Finally, set the stage for meetings between your new manager and network members. For example, while scheduling Lopez's meetings, Rocha explained to the interviewees what Lopez most needed to learn from them. She also explained how they could benefit from Lopez's background and expertise. For instance, Lopez had extensive experience in developing retention initiatives, which Rocha encouraged her network members to leverage.

Follow up
Once the new manager has met all the people you've recommended, reinforce these relationships through follow-up. "Build discussion about the network into regular conversations and status updates," Rollag says. "Ask, 'Who have you talked to? What have you learned from these people? How have you helped them?'" If the manager has failed to sustain a connection with an important network member, ask why and develop a plan for restoring the link.

During Lopez's first weeks on the job at Intel, her boss sat in on her networking meetings—making formal introductions and observing. Then Rocha suggested that Lopez begin meeting one-on-one with interviewees. Rocha followed up on these early meetings, regularly recommending additional people for Lopez to contact and asking her to document what she learned from each meeting in monthly status reports.

As another follow-up strategy, invite the new manager to meetings outside his work responsibilities. Through these encounters, he'll gain a sense of the organization's political dynamics and see how the company operates as a whole. "Encourage him to notice who gets mentioned most often during these meetings," advises Patti Hathaway, CEO of The Change Agent, a consultancy in Westerville, Ohio. "These are often the doers—the people who make things happen but who aren't on the org chart."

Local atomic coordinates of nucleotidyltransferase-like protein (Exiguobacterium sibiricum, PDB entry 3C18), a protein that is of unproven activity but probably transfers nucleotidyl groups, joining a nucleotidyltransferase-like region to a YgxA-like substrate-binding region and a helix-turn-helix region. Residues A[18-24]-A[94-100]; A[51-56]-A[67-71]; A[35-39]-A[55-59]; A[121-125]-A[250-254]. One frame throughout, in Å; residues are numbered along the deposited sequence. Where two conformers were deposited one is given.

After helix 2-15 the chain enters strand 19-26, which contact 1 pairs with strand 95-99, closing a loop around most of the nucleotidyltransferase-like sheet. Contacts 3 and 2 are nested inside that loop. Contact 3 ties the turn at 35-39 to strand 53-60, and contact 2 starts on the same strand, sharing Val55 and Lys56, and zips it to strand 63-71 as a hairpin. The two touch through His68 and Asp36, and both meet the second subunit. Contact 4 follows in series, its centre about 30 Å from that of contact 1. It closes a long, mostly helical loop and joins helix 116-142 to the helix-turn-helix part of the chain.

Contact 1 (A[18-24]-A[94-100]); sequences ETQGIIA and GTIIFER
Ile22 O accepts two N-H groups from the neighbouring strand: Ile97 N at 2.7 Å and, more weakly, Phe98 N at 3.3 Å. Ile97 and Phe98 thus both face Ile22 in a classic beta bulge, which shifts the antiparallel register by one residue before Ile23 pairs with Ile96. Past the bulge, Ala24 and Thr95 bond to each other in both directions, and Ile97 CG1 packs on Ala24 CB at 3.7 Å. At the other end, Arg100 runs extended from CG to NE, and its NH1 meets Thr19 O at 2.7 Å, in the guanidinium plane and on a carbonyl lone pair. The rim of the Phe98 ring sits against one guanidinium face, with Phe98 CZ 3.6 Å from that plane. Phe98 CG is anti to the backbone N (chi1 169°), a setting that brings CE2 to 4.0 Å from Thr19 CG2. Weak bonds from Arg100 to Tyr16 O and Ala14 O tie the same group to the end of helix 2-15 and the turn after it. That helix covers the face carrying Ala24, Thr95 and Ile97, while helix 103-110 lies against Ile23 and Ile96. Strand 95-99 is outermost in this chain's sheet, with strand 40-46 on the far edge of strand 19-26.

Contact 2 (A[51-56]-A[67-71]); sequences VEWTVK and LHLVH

Take advantage of technology
In global organizations, ensuring that your newly hired manager forges connections with the right network members can be especially difficult. Technology can help. When you bring on a new manager, use e-mails to announce his expertise and interests to others. Sign him up for the online discussion groups and mailing lists he'll need as he ramps up. Show him how to use expertise locators. "Sure, face-to-face meetings are magic moments," says Chris Newell, vice president of knowledge and learning at Boston-based IT solutions provider Keane. "But in a global company, you also need technology to connect people."

Keane has fifty-seven locations in the United States and more overseas. To sustain conversations among newly hired managers and geographically dispersed members of their networks, Keane uses a "high-touch, high-tech" strategy. For example, new managers will soon use an online discussion forum and expert locator link to find individuals whose insights they need to solve a problem or move a project forward. People who have met face-to-face or online soon after starting their jobs—and who might hail from any of Keane's locations—can use online forums to be reminded frequently of one another's existence and share their knowledge.